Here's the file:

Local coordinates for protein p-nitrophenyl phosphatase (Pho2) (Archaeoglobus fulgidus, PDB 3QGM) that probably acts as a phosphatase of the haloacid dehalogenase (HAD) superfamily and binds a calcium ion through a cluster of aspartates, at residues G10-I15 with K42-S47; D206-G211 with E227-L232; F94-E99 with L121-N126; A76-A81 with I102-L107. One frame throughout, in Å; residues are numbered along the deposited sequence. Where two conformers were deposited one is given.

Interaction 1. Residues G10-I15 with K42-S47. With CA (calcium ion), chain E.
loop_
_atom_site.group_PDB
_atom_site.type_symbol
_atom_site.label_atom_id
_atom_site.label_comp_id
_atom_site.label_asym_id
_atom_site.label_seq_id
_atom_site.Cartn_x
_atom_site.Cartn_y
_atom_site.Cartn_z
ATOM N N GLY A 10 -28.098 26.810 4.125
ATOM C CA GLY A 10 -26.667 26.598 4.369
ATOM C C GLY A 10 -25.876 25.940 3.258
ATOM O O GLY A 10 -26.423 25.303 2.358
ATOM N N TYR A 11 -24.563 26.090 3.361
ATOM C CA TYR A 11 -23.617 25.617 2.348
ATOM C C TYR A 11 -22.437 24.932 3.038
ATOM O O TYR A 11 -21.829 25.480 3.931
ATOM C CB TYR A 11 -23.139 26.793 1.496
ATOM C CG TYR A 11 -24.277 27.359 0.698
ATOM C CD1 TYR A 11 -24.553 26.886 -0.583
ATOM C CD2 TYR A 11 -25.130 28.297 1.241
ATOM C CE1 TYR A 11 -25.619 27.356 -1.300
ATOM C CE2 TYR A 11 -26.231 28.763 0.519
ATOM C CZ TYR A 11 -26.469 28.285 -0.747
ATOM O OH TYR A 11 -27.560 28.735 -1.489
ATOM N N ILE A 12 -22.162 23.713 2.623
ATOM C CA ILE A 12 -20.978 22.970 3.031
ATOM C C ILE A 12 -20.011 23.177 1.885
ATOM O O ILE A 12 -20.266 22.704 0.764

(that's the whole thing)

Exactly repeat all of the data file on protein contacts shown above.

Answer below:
Local coordinates for protein p-nitrophenyl phosphatase (Pho2) (Archaeoglobus fulgidus, PDB 3QGM) that probably acts as a phosphatase of the haloacid dehalogenase (HAD) superfamily and binds a calcium ion through a cluster of aspartates, at residues G10-I15 with K42-S47; D206-G211 with E227-L232; F94-E99 with L121-N126; A76-A81 with I102-L107. One frame throughout, in Å; residues are numbered along the deposited sequence. Where two conformers were deposited one is given.

Interaction 1. Residues G10-I15 with K42-S47. With CA (calcium ion), chain E.
loop_
_atom_site.group_PDB
_atom_site.type_symbol
_atom_site.label_atom_id
_atom_site.label_comp_id
_atom_site.label_asym_id
_atom_site.label_seq_id
_atom_site.Cartn_x
_atom_site.Cartn_y
_atom_site.Cartn_z
ATOM N N GLY A 10 -28.098 26.810 4.125
ATOM C CA GLY A 10 -26.667 26.598 4.369
ATOM C C GLY A 10 -25.876 25.940 3.258
ATOM O O GLY A 10 -26.423 25.303 2.358
ATOM N N TYR A 11 -24.563 26.090 3.361
ATOM C CA TYR A 11 -23.617 25.617 2.348
ATOM C C TYR A 11 -22.437 24.932 3.038
ATOM O O TYR A 11 -21.829 25.480 3.931
ATOM C CB TYR A 11 -23.139 26.793 1.496
ATOM C CG TYR A 11 -24.277 27.359 0.698
ATOM C CD1 TYR A 11 -24.553 26.886 -0.583
ATOM C CD2 TYR A 11 -25.130 28.297 1.241
ATOM C CE1 TYR A 11 -25.619 27.356 -1.300
ATOM C CE2 TYR A 11 -26.231 28.763 0.519
ATOM C CZ TYR A 11 -26.469 28.285 -0.747
ATOM O OH TYR A 11 -27.560 28.735 -1.489
ATOM N N ILE A 12 -22.162 23.713 2.623
ATOM C CA ILE A 12 -20.978 22.970 3.031
ATOM C C ILE A 12 -20.011 23.177 1.885
ATOM O O ILE A 12 -20.266 22.704 0.764